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Smith, George O

Entry updated 12 September 2022. Tagged: Author.

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(1911-1981) US electronics engineer and author, most active and prominent in the 1940s in Astounding Science-Fiction, in which his first story, "QRM – Interplanetary", appeared in October 1942: the tale both began his sf career and initiated his most famous endeavour, the Venus Equilateral Series of stories (all in Astounding except for one late addition) about a Communications-centred Space Station in the forward Trojan position (60° ahead of the planet) of the orbit of Venus (see Lagrange Point), and the various crises that must be solved by its onboard team. These stories were assembled as Venus Equilateral (stories October 1942-November 1945 Astounding; coll of linked stories 1947; with 3 stories added, exp 1975 2vols; UK version vt The Complete Venus Equilateral 1976 1vol). They exhibit Smith's main strength, a fascination with technical problems and their didactic explanation, after the fashion of Hugo Gernsback and the early Amazing, as well as his main weakness, an almost complete lack of interest in character or plot plausibility. However, though the technical presuppositions on which he based his communications station dated very swiftly, the sequence – featuring as it does a passel of cheerful wisecracking engineer/troubleshooters – vividly evokes a characteristic 1940s sf point of view about the future as an arena whose problems were solvable by humans. He was one of the very purest writers of engineer's sf.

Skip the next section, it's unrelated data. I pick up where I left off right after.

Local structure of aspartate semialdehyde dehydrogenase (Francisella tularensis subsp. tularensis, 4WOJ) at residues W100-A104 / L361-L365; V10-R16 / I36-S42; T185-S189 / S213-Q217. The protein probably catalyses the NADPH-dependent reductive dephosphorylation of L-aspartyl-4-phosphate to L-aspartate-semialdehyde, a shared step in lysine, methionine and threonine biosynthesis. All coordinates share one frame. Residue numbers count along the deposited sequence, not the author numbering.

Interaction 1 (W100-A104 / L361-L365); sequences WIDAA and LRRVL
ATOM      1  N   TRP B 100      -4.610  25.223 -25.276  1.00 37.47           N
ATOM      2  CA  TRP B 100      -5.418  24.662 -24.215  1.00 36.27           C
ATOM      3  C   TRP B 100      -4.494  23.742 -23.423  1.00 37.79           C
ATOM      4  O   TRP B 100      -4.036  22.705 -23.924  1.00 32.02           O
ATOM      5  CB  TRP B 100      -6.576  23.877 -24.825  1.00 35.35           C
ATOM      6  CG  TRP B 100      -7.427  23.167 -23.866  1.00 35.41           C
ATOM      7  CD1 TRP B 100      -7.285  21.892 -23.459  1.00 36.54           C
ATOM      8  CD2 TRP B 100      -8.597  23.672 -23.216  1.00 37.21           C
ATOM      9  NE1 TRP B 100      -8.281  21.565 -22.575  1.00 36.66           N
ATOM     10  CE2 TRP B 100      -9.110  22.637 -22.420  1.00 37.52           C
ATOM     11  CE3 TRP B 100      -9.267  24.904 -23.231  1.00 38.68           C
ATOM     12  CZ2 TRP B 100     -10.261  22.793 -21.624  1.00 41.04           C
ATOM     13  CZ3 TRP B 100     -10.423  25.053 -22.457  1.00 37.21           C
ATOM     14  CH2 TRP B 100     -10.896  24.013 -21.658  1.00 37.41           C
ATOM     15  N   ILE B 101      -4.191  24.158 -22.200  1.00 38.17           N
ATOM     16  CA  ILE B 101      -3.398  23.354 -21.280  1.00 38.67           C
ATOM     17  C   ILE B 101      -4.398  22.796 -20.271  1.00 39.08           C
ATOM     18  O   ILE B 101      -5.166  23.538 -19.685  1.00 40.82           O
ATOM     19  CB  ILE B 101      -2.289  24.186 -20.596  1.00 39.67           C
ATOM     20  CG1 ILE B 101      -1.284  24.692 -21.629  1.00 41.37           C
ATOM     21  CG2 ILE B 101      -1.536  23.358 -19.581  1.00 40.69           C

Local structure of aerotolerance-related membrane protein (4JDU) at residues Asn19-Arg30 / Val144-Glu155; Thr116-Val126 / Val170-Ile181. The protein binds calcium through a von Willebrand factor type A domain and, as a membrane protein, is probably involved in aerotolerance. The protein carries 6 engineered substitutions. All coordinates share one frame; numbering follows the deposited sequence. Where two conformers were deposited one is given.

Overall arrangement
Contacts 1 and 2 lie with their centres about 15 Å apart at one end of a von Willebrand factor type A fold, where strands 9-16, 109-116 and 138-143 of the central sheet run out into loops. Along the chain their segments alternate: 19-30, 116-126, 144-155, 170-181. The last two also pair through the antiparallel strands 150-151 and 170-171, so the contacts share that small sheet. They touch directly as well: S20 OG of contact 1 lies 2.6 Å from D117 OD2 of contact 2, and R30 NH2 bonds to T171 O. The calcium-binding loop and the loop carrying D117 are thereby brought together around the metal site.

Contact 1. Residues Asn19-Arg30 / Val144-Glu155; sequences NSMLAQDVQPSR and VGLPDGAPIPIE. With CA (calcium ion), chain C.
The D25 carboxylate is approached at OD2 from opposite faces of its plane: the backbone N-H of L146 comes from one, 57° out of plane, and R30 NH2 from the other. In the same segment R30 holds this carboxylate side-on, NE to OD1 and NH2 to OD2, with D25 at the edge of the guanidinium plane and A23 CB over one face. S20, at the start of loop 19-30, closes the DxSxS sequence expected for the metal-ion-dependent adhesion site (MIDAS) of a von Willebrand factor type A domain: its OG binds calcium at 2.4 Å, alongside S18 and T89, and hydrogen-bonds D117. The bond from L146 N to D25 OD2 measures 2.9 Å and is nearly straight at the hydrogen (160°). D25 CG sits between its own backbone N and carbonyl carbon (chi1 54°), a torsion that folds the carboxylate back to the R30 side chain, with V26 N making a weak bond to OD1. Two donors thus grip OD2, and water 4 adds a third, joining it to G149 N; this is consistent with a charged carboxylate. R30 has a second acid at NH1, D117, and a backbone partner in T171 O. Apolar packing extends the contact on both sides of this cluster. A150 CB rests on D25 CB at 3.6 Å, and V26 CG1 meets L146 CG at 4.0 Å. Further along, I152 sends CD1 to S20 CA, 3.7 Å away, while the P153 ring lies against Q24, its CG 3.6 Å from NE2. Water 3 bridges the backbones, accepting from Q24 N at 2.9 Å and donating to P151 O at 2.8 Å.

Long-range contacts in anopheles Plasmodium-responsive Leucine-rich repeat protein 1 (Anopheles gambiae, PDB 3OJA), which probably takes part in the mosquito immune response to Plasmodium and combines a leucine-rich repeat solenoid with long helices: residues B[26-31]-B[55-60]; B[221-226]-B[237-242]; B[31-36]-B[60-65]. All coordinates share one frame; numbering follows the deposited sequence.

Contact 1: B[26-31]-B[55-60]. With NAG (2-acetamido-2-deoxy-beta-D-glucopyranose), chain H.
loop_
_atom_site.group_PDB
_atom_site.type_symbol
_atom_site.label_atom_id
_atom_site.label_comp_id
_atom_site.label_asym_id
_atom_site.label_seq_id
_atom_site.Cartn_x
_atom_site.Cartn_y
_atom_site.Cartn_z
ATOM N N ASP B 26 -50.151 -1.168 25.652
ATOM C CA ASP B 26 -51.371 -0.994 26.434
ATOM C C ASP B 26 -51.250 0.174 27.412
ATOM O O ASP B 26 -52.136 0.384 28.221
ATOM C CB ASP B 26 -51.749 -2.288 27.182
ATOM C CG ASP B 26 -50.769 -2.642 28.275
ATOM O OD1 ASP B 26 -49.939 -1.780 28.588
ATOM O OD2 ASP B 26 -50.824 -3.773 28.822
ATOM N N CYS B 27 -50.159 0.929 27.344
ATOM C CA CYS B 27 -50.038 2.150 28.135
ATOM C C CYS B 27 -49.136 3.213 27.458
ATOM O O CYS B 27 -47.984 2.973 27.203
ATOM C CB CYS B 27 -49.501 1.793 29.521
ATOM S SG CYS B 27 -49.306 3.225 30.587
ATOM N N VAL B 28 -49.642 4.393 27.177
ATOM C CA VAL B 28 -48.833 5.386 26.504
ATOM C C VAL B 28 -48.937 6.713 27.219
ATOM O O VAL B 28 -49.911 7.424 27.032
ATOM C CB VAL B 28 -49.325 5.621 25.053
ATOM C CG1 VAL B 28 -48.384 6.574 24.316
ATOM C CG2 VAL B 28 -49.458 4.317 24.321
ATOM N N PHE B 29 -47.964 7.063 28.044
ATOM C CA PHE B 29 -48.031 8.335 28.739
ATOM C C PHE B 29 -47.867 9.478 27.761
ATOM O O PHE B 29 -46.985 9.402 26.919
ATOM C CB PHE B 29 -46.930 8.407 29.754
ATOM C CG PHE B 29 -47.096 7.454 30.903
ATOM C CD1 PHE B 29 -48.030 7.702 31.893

Smith also wrote several Space Operas which – perhaps because he was too numerate to be comfortable with Scientific Errors like Faster Than Light travel, however necessary as plot devices – now seem provincial. The Rocket gimmickry, the sense of space, and the kind of protagonists featured in his stories were – for instance – strongly reminiscent of but markedly less entrancing than the more expansive galactic venues of E E "Doc" Smith's Lensman series, the later volumes of which were being serialized in Astounding at about the same time as George O Smith began to produce his. The best of his space operas, originally published under his occasional pseudonym Wesley Long, is Nomad (December 1944-January 1945 Astounding; 1950 as Smith). Like most of his space epics, the story concerns an alien Invasion of the solar system, in this case by means of a wandering planet. Other similar novels are Pattern for Conquest: An Interplanetary Adventure (March-May 1946 Astounding; 1949) and the inferior Hellflower (May 1952 Startling; rev 1953), whose undercover aliens are corrupting Earth society with the female-aphrodisiac "love lotus" of the title (see Drugs); here Smith's dis-ease when forced to depict women vitiates a storyline that makes no sense if its protagonists do not.